Mama Always Said

by Roni Slye 

Bea patted the dirt down with the back of her shovel and placed a single rose on top of the gravesite, knowing this wouldn’t be her last kill. Growing up, Mama always told her she had no luck and no brains. Mama was right. As much as she tried, she couldn’t stop killing. She knew they’d be coming to seek their revenge.

While washing up at the sink, she heard the faint scratching of claws on her porch. She peeked through the blinds and saw six glowing eyes. She stepped back, nearly tripping over her end table. They knew alright. Old Henry, her 1969 International pickup truck, had taken too many lives through the years. She’d done everything she could, turned on her headlights, obeyed the speed limits, and watched the sides of the road. Even so, the raccoon kit ran in front of the tire. Bea thought the victims’ families must follow the scent of blood because they always found her.

She hated to do it, but she had to take care of the raccoons before they took care of her. She poked holes in her leftover roast beef and filled it with rat poison. Blacky sang from his homemade chicken-wire cage. She’d found the red-winged blackbird in the woods last year with a broken wing. If only Mama was here to see how good she was with Blacky, to see that Bea could do something right.

Bea grabbed a yellowed towel and threw it over Blacky’s cage to shush him while she snuck the beef out to the porch. The raccoons ripped into the meat. With a half-smile, Bea watched through the window as they ate. She didn’t want to kill them, but they didn’t give her any choice.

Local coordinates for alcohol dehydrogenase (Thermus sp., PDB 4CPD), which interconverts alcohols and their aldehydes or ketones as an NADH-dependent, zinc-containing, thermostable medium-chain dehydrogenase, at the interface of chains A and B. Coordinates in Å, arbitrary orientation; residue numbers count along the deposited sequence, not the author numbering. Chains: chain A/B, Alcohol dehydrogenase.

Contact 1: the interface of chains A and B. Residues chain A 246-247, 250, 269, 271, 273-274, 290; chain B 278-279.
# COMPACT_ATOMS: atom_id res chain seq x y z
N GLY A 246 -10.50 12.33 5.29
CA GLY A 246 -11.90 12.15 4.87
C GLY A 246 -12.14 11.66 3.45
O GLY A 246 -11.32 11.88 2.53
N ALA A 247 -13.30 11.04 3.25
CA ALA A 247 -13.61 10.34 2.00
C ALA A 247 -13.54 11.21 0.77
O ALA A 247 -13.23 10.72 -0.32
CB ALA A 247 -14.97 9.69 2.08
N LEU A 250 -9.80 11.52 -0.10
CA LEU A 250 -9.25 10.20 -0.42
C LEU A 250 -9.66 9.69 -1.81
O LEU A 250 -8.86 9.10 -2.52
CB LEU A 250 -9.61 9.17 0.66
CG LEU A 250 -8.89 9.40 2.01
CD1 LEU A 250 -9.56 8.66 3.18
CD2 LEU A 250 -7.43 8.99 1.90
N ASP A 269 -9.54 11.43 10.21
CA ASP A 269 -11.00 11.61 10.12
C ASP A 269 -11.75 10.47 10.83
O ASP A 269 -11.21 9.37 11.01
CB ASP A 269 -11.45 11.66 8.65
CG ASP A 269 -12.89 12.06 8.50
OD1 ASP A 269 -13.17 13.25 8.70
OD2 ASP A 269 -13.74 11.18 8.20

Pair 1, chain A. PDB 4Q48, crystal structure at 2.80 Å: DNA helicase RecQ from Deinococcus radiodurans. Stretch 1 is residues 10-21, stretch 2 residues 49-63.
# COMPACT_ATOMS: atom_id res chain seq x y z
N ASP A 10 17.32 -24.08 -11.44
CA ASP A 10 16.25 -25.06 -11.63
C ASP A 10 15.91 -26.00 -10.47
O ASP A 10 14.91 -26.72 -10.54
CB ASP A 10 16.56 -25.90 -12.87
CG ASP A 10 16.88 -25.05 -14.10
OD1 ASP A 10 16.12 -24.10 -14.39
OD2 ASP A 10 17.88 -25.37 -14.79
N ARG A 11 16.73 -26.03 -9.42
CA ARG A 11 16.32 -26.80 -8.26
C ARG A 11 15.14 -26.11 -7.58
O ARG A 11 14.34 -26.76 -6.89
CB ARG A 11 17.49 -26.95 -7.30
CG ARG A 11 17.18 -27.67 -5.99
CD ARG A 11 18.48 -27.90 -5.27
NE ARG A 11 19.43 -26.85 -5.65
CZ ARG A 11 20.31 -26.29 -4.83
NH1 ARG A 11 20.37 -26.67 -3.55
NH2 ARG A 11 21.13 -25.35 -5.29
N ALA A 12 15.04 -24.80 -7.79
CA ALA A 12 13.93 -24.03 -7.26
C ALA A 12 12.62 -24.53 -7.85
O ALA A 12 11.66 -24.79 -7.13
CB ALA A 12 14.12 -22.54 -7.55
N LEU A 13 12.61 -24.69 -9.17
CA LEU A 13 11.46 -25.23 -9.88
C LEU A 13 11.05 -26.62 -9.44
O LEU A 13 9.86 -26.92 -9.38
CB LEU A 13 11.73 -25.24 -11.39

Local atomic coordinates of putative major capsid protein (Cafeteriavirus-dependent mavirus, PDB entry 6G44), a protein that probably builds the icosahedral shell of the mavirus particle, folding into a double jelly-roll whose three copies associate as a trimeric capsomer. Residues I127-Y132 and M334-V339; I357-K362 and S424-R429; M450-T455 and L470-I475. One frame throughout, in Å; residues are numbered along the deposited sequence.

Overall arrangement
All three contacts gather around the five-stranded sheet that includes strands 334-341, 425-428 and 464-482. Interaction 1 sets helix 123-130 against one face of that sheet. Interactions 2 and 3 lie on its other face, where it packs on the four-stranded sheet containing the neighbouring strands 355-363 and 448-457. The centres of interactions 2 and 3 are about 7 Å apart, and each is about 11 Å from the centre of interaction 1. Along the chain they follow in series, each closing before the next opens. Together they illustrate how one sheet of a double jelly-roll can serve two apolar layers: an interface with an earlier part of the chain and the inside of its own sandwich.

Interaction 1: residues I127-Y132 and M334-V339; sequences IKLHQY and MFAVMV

By the time she finished her chores and shopping it was dusk. Too many animals out this time of day, but she had to get home. Lumbering down the road in Old Henry, she kept a keen eye out for critters. A spotted fawn darted out from between two bushes.

She slowed to let it pass, watching to be sure it was safe. To her dismay, a car approached in the oncoming lane. In the rearview mirror she saw the car swerve around the fawn, and she let out a sigh of relief. Bea wondered where the mother was.

The fawn pranced in quick jolting steps back and forth, not knowing where to go. Bea’s heart quickened and her breath stilled as she watched the fawn get trapped in a sunken driveway and run back toward the road. At the last second, the fawn turned and leaped onto the lawn where its mother was grazing behind a tree.

Happy for the deer, Bea brought her eyes back to the road and saw a little girl with blonde pigtails. She felt the thump as she hit the brakes and saw the girl’s pink bike, with white streamers on the handlebars, go flying. The road was quiet with no one around. Bea had to act quickly. Mama always said to take care of your own mistakes, no leaving a mess for others. Grabbing a blanket from the back of the truck, she knew she’d have to dig a much larger hole this time. 


She placed her shovel in the garage, wiping tears away with the back of her hand. The cabin was filled with the smell of roast beef when she entered. She pulled the meat out of the oven, poked holes in it, and set it on the counter to cool. Blacky sang as Bea brewed a pot of tea. Sitting at the kitchen table, she waited. Mama always said they know when you kill one of their own. Mama had never been wrong.

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